As a bit of an aside from my usual posts about wildlife in Gippsland, I recently had the chance to enjoy a week on a houseboat, cruising along the Murray River out of Renmark, South Australia. The bird life on the Murray was quite amazing and, even though most of that bird life was fairly common to Eastern Australia (and perhaps Australia overall), it gave me an opportunity to take photographs that would otherwise have been much more difficult to accomplish from land. Because I was moving along the river, changing locations all the time, I frequently managed to get photographs from unique perspective and one that often didn’t disturb the birds.
Surprisingly, Swallows were the first of the birds that we encountered, I guess because our houseboat was home to a mating pair that flew about all day. In fact, it was only the next day that we realised that these two had a home on the houseboat, as they were never far away and tended to fly around it all day long, only occasionally landing on a railing for a rest. It was a real challenge to get any photographs of these two in flight, as they flitted about incredibly fast. Oddly enough, at various spots along the river, these two were joined by other swallows and, in the late evening, we could see large numbers above the tree tops feasting on what must have been flying bugs.
Pelicans were everywhere along the river, sometimes in larger groups, more often in groups of two or so and sometimes solo (the solo ones coming close to see if we had any fish available). Pelicans have to be one of the most relaxed birds in flight; barely moving their wings as they glided above the river and often mere tens of centimetres above the water’s surface, gliding for what seemed like hundreds of metres with not a movement of wing to be seen. I really wanted to get a photograph of a Pelican landing in the water, as this is such an interesting sight, but every time it happened I was in the wrong place, angle or too far away.
One of the most prolific of birds on the river would have had to be the Ibis. They were pretty much everywhere along the entire length of river that we managed to travel in that week (or half a week, as we had to come back to whence we started). The Ibis were always in large groups and generally found where the river formed small estuaries or billabongs, sheltered from the winds and where plenty of dead trees were to be found, and obviously food as well. While the Ibis appear somewhat ungainly while roosting, in flight they can be quite elegant.
Pied Shags were also quite common, but I only saw the occasional Cormorant and, on one occasion, one lone soul being chased away by a Shag. The Pied Shags could always be spotted bobbing in and out of the water as we travelled along, sometimes being mistaken for a fish rising to the surface. I suppose this is the nature of Shags and Cormorants, to be diving for fish rather than waiting for one to appear near the surface, which is what Pelicans seem to favour and so do the Kites, as they were always hovering over the water.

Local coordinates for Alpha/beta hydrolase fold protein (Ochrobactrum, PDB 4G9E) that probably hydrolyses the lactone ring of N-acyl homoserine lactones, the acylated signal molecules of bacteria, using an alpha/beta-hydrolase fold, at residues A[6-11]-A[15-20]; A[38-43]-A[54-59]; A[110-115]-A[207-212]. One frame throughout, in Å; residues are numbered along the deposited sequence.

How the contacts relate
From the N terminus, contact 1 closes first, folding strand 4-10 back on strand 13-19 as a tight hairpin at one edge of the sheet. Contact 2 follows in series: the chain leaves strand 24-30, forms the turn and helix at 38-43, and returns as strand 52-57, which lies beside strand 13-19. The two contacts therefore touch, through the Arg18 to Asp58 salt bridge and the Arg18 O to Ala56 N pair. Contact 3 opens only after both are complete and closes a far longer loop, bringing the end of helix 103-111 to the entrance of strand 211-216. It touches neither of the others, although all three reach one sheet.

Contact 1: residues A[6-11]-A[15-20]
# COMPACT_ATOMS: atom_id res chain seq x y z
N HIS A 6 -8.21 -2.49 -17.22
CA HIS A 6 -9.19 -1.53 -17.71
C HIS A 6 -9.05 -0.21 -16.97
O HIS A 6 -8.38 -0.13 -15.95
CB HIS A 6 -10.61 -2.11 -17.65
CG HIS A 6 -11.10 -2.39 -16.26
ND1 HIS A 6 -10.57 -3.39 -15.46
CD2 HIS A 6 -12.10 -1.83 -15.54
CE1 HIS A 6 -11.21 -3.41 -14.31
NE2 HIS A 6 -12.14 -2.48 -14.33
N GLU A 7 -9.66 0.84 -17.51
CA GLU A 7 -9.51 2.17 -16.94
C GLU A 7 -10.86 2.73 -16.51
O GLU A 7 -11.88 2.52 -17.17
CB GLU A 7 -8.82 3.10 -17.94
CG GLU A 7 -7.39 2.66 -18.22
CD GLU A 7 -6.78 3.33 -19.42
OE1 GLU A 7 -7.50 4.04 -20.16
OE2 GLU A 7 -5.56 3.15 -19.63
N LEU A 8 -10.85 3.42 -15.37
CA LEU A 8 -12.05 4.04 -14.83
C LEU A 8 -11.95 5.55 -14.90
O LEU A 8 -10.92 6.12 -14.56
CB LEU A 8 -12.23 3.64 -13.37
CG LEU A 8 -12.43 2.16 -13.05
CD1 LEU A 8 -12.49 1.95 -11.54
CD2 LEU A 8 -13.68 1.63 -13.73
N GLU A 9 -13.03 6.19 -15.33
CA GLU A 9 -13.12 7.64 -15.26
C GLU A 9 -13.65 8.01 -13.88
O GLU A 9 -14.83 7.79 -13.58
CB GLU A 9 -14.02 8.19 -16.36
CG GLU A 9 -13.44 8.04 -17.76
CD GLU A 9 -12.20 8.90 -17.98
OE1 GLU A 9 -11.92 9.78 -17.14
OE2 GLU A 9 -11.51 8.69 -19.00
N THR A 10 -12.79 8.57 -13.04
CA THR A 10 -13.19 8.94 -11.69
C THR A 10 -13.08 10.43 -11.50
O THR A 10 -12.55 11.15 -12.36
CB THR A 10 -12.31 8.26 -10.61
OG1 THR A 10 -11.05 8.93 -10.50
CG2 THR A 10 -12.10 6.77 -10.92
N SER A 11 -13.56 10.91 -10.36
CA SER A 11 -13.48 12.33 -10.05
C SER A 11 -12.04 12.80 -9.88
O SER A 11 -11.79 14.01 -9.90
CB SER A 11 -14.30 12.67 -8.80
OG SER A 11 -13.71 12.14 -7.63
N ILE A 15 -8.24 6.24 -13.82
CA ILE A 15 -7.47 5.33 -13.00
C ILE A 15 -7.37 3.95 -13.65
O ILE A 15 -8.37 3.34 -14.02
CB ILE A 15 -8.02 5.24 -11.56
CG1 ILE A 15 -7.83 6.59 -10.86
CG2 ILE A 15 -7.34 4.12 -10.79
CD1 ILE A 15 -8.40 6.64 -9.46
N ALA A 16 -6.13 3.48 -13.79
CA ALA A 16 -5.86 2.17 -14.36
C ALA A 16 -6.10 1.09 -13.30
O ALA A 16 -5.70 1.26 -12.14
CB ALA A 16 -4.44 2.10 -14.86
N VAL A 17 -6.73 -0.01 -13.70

Another regular was the Whistling Kite. All along the river banks you could see the large nests high up in the trees, with the Kites flying or gliding above the open waters where the updrafts made it easy to maintain height and move about freely. Because of the speed with which the Kites could change direction and altitude, it was quite a chore to get decent photographs of them in flight. And because there was so much usually going on, I invariably had the wrong lens on when an opportunity arose. I was beginning to think that the Kites were playing with me, for when I had my large telephoto lens attached, they would come in close, diving around the houseboat where this lens was simply too unwieldy to move around quickly and easily. Then when I attached my shorter telephoto lens, they would be flying high in the sky, well out of reach.
It was on one of these occasions where having the right lens would have made things much easier when drama unfolded on the river. A duck and her seven ducklings had chosen to cross the river and were quickly spotted by a pair of Kites while halfway across. What evolved was a life and death struggle for the ducklings, as one of the Kites repeatedly tried to seize one of them. Every so often, one of the Kites would strike and the ducklings would dive underwater and mother duck would rise out of the water in defence. This went on for several minutes as the troop slowly made their way to the bank while under constant attack. While it’s all part of nature and survival, for both parties, I think everyone gave a cheer when the underdogs made it to safety amongst the reeds of the riverbank.
And, finally, while they aren’t riverbirds, on our final leg back to our starting point this week, we spotted a large mob of Emus on the riverbank that must have come down for a drink. It must be a hard life for some in this part of the world, as the places where we stopped each night, were extremely dry and barren in most part. While trees were to be found inland, everything seemed to be desolate and the heat was oppressive, even on a milder day. On two of the 44C days we had, going off the houseboat and away from the river was not something you did for very long.
Given more time and the ability to just loiter around at will would have provided many more opportunities for some great photographs. I had no idea as to what to expect from this journey and the wild life along the Murray River, but being able to do what I did was a most fortunate experience. I’m wondering whether something similar could be achieved on the Gippsland Lakes, which would be a lot closer to home.